Other literary forms
The novels of Camilo José Cela (SAY-lah) constitute but a fraction of his literary production. He excelled as a short-story writer and author of travel books, having published more than half a dozen volumes in each of these genres. Esas nubes que pasan (1945; passing clouds) contains twelve tales previously published in periodicals. It was followed by El bonito crimen del carabinero y otras invenciones (1947; the patrolman’s nice crime and other inventions), El gallego y su cuadrilla (1949; the Galician and his team), Baraja de invenciones (1953; deck of inventions), El molino de viento (1956; the windmill), Gavilla de fábulas sin amor (1962; bag of loveless fables), Once cuentos de fútbol (1963; eleven soccer tales), and others.
Cela’s early travel books were superior to the later ones, the better ones including Viaje a la Alcarria (1948; Journey to Alcarria, 1964), Del Miño al Bidasoa (1952; from the Miño to the Bidasoa), Judíos, moros, y cristianos (1956; Jews, Moors, and Christians), Primer viaje andaluz (1959; first Andalusian trip), Viaje al Pirineo de Lérida (1965; trip to the Lérida Pyrenees), Páginas de geografía errabunda (1965; pages of vagabond geography), and Viaje a U.S.A. (1967; trip to the U.S.).
Cela has many volumes of essays to his credit, including Mesa revuelta (1945; messy table); La rueda de los ocios (1957; wheel of idleness); Cajón de sastre (1957; tailor’s box); La obra literaria del pintor Solana (1958; the literary work of the painter Solana), which was Cela’s entrance speech to the Royal Spanish Academy; Cuatro figuras del ’98 (1961), on four writers of the Generation of ’98; Al servicio de algo (1969; in service to something); A vueltas con España (1973; around again with Spain); Vuelta de hoja (1981; turning the page); and El juego de los tres madroños (1983; the shell game).
Cela’s miscellaneous prose works include his unfinished memoirs, La cucaña (the cocoon), of which the first volume, La rosa (the rose), published in 1959, spans his childhood. Cela also cultivated what he called apuntes carpetovetónicos (carpetovetonic sketches), a term alluding to the mountains of central Spain. These brief literary etchings or vignettes—Historias de España: Los ciegos, los tontos (1958) and Los viejos amigos (1960, 1961)—combine humor, irony, anger, pity, and a bittersweet affection, and portray beggars, the blind, village idiots, prostitutes, and a host of the poor and indigent. His short stories and novellas range from the exquisitely crafted stylistic tour de force, in which popular language or regional dialect is captured in all of its inimitable regional flavor, to the condensed, violent shocker, the prose poem, and the ironic vignette. The itinerant wanderings of the narrator of picaresque novels are updated in his travel books, as Cela adapted the form to covert sociopolitical commentary. He was also a refreshingly frank, if somewhat arbitrary and arrogant, critic.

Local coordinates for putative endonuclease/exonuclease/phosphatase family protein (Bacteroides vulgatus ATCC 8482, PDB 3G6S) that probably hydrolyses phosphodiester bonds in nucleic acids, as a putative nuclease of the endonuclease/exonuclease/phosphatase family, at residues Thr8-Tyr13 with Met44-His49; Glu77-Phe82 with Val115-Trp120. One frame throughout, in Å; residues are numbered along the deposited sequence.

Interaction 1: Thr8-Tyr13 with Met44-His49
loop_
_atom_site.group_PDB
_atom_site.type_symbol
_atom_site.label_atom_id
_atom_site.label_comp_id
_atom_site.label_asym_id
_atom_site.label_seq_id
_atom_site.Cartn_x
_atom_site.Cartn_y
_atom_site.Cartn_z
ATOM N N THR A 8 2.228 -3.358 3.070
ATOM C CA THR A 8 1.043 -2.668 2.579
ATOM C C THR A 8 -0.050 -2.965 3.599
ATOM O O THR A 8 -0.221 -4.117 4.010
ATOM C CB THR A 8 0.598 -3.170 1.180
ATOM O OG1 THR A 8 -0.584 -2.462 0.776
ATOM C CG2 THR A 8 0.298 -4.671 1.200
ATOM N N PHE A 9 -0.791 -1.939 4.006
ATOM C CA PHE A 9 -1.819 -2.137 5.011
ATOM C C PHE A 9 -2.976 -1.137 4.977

During the 1960’s, Cela published several limited-edition works for the collectors’ market, some with illustrations by Pablo Picasso and others featuring artistic photography, most of them short onnarrative and long on the visual, including Toreo de salón (1963; living room bull-fighting), Las compañías convenientes (1963; appropriate company), Garito de hospicianos (1963; poorhouse inmates), Izas, rabizas, y colipoterras (1964; bawds, harlots, and whores), El ciudadano Iscariote Reclús (1965; citizen Iscariot Reclus), La familia del héroe (1965; the hero’s family), and a series of seven Nuevas escenas matritenses (1965-1966; new Madrid scenes). His Obra completa (complete works) first appeared in 1962 and was finished in 1983.
With the death and exile of many writers of previous generations, Spanish literature languished during and after the Spanish Civil War (1936-1939). The first sign of rebirth was Camilo José Cela’s novel The Family of Pascual Duarte
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